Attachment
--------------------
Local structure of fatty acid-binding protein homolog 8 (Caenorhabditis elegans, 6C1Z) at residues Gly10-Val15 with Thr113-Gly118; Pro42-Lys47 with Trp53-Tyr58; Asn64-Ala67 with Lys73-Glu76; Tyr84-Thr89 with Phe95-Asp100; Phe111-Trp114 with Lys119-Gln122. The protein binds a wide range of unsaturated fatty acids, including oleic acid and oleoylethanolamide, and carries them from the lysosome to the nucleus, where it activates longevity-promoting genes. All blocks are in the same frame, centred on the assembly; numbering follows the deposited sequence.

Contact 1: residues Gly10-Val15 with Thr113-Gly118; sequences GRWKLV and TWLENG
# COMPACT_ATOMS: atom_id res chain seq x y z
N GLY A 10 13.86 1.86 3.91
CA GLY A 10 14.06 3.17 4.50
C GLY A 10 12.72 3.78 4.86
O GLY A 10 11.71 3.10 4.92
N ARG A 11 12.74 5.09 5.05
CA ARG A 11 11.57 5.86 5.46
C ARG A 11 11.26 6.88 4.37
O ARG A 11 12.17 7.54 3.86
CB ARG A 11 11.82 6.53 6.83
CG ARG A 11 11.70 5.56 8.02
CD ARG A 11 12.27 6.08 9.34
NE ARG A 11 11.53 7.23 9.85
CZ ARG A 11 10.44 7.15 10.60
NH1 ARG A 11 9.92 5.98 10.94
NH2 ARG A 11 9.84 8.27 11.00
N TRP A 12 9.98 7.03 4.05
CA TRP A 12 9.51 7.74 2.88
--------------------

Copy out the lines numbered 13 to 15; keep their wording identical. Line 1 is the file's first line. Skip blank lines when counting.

CG ARG A 11 11.70 5.56 8.02
CD ARG A 11 12.27 6.08 9.34
NE ARG A 11 11.53 7.23 9.85